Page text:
Pope’s visit-a letdown for angry victims

Crowds of former abuse victims, their families and supporters were angered and frustrated by the Pope’s comments yesterday and rightly they should have been. Instead of apologizing to them directly for the dispicable and sinful behavior of the clergy involved and his church’s systematic attempts to cover it up, he instead moaned about how it had hurt the church. In other words, the church is the victim here, not the thousands of innocent children whose lives were ruined by its representatives.

“It is a great suffering for the church in the United States and for the church in general and for me personally that this could happen,” Benedict said, adding that he would work to keep pedophiles out of the priesthood. “It is difficult for me to understand how it was possible that priests betray in this way their mission.”

At a news conference in Boston organized by a victims’ group, Mr. Robert Costello, who said he was abused by a priest in West Roxbury, Mass., starting when he was 10, said he was shocked that the pope would talk about his own suffering and that of the church while making no mention of the harm done to victims.

Various victims’ organizations requested several months ago that the pope or his representatives meet with them during the papal visit, Mr Isley said, but all such requests were met with silence. Indeed, the Pope refused to listen to any of the victim’s input.

I said it yesterday and I will say it again. The pope and his Vatican cartel care only about one thing. The money. They have proven themselves to be arrogant, lying demagogues and unworthy of the respect or admiration of the millions of good catholics who they are supposed to represent. I hope every single person who was abused by these putrid ungodly pedophiles goes public and bleeds the Vatican coffers dry.


Explore posts in the same categories: Crime, Indecency

4 Comments on “Pope’s visit-a letdown for angry victims”

  1. Buffalo Says:

    Question for you. What do you think the church should do to atone for the actions of those priests?

  2. expatbrian Says:

    This is such a huge and grave issue that I think it warranted the pope meeting directly with representatives of the abused and apologizing in person for the behavior of these priests and for the church’s cover up. That would have been an enormous relief not only to the abuse groups but to catholics in general, I think.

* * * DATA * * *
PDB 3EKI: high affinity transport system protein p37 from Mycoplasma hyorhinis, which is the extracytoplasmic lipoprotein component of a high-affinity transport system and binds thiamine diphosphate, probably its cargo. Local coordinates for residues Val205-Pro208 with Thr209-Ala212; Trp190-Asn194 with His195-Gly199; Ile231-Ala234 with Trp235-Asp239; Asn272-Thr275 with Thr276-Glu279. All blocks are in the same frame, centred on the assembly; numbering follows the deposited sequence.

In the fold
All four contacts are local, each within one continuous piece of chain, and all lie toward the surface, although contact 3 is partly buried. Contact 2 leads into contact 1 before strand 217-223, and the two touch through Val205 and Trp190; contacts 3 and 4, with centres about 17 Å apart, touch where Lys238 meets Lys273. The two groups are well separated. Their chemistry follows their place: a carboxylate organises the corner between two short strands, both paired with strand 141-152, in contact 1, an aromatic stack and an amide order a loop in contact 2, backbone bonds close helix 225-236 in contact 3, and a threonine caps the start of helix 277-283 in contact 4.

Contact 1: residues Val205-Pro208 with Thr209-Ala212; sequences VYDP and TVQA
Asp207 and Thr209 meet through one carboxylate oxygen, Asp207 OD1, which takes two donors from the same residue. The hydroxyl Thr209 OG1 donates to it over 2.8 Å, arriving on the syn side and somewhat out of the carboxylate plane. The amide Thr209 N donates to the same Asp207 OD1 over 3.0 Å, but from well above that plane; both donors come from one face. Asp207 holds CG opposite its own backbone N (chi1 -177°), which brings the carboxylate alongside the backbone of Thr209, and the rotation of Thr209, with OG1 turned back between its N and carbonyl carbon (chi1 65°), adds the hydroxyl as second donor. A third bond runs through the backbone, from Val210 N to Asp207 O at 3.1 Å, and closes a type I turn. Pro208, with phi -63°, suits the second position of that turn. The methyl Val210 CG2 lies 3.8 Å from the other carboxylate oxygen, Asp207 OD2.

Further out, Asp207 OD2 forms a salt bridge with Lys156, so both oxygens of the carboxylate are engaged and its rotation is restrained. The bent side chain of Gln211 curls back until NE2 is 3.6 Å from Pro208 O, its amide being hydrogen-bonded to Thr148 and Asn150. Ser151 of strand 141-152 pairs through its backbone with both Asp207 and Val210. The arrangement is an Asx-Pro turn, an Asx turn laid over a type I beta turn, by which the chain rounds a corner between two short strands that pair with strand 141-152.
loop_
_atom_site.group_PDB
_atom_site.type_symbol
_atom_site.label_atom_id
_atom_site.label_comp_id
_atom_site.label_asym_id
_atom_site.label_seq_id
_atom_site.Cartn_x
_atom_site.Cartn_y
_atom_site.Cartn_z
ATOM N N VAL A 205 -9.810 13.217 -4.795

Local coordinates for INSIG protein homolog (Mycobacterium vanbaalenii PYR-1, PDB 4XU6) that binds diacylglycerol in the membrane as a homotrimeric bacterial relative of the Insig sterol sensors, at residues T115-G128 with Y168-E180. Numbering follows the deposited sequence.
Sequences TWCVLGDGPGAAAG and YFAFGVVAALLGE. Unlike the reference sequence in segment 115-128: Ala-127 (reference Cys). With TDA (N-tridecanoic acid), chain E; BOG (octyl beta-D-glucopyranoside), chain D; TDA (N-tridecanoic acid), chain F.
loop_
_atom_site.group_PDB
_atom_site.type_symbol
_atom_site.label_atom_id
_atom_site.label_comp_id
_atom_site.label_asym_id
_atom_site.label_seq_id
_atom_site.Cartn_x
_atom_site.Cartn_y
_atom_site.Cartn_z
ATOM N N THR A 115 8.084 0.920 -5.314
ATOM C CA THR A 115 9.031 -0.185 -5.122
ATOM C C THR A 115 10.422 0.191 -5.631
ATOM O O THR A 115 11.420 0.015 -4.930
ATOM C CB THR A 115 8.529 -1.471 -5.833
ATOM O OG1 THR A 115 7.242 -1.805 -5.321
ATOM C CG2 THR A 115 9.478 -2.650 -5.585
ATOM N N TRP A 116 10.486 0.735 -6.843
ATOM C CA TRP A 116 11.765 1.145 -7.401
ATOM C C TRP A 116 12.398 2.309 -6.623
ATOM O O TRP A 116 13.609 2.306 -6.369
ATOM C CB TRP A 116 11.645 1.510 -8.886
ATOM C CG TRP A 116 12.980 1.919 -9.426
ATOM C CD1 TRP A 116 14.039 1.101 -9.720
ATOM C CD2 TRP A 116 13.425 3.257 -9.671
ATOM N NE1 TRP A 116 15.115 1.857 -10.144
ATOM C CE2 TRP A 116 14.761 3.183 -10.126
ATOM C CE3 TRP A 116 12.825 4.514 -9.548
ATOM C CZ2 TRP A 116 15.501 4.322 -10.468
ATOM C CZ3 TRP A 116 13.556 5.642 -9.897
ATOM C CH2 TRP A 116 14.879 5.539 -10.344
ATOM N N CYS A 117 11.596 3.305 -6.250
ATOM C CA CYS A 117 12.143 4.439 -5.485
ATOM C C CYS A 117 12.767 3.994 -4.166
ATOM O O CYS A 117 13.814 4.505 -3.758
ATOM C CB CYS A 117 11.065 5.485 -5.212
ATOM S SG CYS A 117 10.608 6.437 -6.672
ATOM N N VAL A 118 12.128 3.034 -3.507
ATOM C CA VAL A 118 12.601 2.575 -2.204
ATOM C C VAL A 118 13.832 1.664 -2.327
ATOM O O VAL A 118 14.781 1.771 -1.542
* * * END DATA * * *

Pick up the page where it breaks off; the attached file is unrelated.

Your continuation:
Beyond that, I think the vatican should at least behave like any respectable business would if this was an employee issue. If an allegation is made, suspend the priest during the investigation. If it is found that the priest is guility, fire him and notify the proper authorities. Also, as has been suggested, formally add these offenses to the list that clergy can be fired for.

    The church is meeting a lower standard of morality instead of living up to a higher standard of morality that we rightfully all expect. Until they change that, until they fully admit their failure and complicity in the abuse issue, until they demand the highest level of moral behavior from their clergy, then I hope they get exactly what they deserve which is exposure, bad publicity, lawsuits and high settlements.

  3. Buffalo Says:

    The meeting doesn’t sound like a bad idea. I wonder if anyone suggested it.

    Thing is, the church isn’t a private business. They’re in the salvation business and part of the salvation business is the forgiveness business. Certainly they should be removed from any station that would allow them to be tempted. They should have to stand responsible for the laws that were broken and all the other penalties. The church should certainly have to stand good for the damages. But firing? I don’t see that as an especially good thing.

    Please don’t think I’m condoning the actions of any of these pedophiles. That isn’t the case.

  4. expatbrian Says:

    The organizations representing the abused contacted the Vatican months in advance requesting a meeting with the Pope and received silence in return. They tried and were rebuffed. And what’s so bad about firing a priest who betrays his station? Betray is the word the Pope himself used. An example should have been set instead of just offering a way out through moving to a new parish.

Leave a Reply

Fill in your details below or click an icon to log in:

WordPress.com Logo

You are commenting using your WordPress.com account. Log Out /  Change )

Google+ photo

You are commenting using your Google+ account. Log Out /  Change )

Twitter picture

You are commenting using your Twitter account. Log Out /  Change )

Facebook photo

You are commenting using your Facebook account. Log Out /  Change )


Connecting to %s

%d bloggers like this: